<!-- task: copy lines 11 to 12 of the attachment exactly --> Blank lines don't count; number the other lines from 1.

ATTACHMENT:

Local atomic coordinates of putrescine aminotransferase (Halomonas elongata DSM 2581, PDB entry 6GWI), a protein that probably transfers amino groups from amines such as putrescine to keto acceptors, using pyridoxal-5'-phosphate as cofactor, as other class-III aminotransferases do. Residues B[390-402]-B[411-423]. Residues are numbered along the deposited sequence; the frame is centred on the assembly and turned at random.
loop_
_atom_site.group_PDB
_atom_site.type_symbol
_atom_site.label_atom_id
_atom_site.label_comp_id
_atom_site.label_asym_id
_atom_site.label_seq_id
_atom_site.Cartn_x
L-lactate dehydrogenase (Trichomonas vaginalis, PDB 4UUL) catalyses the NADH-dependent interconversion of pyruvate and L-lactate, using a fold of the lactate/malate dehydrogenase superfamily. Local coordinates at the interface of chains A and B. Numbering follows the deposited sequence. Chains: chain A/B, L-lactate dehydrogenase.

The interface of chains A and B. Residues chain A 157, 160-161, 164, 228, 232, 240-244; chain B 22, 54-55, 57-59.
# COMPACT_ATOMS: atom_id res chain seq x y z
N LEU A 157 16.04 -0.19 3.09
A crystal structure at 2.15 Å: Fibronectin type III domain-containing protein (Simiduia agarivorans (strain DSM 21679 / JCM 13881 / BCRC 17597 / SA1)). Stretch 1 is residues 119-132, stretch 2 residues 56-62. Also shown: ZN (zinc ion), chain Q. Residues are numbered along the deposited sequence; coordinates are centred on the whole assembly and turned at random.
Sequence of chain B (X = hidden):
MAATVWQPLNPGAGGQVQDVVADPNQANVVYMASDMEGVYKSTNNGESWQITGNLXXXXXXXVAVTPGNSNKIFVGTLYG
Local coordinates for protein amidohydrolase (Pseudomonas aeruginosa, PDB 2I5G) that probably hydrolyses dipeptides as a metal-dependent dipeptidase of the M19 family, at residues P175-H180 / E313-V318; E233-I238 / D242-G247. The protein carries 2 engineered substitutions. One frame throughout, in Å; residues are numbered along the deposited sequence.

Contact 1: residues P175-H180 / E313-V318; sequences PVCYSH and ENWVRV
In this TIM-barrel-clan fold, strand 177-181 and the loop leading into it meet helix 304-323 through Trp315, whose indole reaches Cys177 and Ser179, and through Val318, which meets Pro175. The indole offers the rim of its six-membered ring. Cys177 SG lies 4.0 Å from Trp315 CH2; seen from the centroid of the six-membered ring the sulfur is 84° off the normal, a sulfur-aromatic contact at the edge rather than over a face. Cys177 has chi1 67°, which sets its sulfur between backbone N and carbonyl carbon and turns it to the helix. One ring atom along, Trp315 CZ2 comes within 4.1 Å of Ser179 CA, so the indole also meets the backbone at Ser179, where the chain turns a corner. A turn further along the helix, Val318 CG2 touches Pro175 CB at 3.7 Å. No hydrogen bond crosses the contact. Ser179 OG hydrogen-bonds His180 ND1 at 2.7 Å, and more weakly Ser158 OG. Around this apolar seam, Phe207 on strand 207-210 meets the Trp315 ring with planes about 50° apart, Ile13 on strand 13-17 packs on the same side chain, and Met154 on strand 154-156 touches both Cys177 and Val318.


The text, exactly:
The interface of chains A and B. Residues chain A 157, 160-161, 164, 228, 232, 240-244; chain B 22, 54-55, 57-59.
# COMPACT_ATOMS: atom_id res chain seq x y z